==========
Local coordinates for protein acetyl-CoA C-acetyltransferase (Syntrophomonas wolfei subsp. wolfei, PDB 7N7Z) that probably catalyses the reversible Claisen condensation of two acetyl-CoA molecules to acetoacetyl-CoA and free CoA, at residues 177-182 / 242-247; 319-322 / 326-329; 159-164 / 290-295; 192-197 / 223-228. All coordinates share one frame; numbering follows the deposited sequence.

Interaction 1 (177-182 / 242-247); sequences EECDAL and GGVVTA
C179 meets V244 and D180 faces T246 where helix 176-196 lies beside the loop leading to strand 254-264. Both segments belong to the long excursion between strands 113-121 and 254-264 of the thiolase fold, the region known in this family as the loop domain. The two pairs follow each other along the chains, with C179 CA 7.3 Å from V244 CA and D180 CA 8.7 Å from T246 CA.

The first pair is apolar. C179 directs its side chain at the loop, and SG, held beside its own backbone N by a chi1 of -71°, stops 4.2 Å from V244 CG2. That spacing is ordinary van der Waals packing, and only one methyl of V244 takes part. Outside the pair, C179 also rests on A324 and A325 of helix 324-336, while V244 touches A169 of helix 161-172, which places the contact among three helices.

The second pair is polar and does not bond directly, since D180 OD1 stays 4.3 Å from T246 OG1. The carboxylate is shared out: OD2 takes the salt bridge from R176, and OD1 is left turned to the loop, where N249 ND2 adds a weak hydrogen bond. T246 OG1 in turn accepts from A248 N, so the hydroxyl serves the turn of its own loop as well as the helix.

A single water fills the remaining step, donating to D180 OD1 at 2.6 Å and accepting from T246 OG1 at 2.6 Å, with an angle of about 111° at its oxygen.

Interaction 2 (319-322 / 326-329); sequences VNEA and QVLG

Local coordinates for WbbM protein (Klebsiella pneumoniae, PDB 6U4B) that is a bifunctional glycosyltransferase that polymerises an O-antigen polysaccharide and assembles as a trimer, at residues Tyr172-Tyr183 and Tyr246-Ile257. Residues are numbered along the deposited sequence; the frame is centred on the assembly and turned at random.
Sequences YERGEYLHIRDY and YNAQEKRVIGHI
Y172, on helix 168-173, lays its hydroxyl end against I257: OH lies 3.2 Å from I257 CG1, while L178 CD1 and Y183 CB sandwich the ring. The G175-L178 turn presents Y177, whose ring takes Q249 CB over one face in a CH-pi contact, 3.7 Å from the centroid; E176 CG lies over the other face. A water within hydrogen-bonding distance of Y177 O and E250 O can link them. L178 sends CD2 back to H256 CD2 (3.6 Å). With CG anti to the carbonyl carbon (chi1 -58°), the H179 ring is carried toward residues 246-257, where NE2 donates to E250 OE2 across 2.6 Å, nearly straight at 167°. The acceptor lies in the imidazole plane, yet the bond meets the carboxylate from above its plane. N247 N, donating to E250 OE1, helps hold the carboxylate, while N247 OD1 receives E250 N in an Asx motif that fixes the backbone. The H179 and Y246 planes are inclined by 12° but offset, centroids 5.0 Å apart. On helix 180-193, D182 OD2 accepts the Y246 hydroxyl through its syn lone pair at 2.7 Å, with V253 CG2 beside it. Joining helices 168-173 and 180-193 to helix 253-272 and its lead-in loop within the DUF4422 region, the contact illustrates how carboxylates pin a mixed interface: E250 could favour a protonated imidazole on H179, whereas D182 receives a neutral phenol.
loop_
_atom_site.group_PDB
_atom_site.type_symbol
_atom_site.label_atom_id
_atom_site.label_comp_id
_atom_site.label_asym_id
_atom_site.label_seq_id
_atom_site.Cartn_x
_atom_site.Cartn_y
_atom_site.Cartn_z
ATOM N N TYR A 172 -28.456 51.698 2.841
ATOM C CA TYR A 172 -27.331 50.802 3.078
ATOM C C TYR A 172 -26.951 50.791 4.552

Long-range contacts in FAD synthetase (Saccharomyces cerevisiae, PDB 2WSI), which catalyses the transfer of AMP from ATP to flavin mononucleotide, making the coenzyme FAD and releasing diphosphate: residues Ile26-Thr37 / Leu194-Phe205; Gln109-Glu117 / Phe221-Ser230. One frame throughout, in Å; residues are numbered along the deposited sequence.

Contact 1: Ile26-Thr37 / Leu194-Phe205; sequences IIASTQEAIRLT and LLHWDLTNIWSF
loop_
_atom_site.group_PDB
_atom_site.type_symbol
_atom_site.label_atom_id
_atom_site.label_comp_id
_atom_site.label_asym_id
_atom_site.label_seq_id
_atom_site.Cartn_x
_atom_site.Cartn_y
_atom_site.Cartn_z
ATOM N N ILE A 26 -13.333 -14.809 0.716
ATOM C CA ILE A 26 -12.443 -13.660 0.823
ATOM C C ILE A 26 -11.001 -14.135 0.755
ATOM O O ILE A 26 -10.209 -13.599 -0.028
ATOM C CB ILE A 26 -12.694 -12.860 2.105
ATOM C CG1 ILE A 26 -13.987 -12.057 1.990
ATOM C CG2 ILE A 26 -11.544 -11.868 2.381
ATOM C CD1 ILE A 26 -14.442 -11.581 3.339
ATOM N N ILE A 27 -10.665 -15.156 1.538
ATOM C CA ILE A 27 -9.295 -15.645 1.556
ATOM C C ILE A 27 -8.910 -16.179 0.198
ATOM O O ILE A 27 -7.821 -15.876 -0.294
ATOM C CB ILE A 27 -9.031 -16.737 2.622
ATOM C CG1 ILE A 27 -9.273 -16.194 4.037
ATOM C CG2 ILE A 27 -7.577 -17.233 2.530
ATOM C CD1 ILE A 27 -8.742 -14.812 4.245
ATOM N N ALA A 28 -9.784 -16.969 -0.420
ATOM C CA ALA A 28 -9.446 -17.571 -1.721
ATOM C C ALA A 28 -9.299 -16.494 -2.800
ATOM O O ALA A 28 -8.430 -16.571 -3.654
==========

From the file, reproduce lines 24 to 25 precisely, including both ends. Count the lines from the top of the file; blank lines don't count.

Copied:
Long-range contacts in FAD synthetase (Saccharomyces cerevisiae, PDB 2WSI), which catalyses the transfer of AMP from ATP to flavin mononucleotide, making the coenzyme FAD and releasing diphosphate: residues Ile26-Thr37 / Leu194-Phe205; Gln109-Glu117 / Phe221-Ser230. One frame throughout, in Å; residues are numbered along the deposited sequence.

Contact 1: Ile26-Thr37 / Leu194-Phe205; sequences IIASTQEAIRLT and LLHWDLTNIWSF